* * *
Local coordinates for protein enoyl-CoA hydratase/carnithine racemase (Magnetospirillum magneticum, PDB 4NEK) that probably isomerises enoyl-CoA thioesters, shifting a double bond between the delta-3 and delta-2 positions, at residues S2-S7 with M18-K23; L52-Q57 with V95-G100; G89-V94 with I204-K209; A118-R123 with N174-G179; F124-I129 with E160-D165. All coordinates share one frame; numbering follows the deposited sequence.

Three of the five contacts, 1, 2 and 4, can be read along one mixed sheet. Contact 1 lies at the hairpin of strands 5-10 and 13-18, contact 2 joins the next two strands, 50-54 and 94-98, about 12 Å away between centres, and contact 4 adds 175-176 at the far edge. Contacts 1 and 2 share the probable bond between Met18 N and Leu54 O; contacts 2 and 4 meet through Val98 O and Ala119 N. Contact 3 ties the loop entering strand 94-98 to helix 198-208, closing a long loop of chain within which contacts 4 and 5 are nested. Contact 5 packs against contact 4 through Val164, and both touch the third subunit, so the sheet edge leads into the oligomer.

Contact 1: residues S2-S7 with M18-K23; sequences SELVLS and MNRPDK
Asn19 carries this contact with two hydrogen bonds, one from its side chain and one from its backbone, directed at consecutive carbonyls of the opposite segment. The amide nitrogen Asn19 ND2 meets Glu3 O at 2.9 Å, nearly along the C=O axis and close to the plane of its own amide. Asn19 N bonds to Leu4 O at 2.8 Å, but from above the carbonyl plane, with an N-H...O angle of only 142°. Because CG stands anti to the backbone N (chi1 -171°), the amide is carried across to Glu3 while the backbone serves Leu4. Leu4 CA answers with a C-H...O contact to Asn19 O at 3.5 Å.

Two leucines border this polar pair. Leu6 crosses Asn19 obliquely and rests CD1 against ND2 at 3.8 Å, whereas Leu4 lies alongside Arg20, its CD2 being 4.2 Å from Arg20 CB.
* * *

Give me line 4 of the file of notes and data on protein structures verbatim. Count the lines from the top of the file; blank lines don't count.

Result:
Asn19 carries this contact with two hydrogen bonds, one from its side chain and one from its backbone, directed at consecutive carbonyls of the opposite segment. The amide nitrogen Asn19 ND2 meets Glu3 O at 2.9 Å, nearly along the C=O axis and close to the plane of its own amide. Asn19 N bonds to Leu4 O at 2.8 Å, but from above the carbonyl plane, with an N-H...O angle of only 142°. Because CG stands anti to the backbone N (chi1 -171°), the amide is carried across to Glu3 while the backbone serves Leu4. Leu4 CA answers with a C-H...O contact to Asn19 O at 3.5 Å.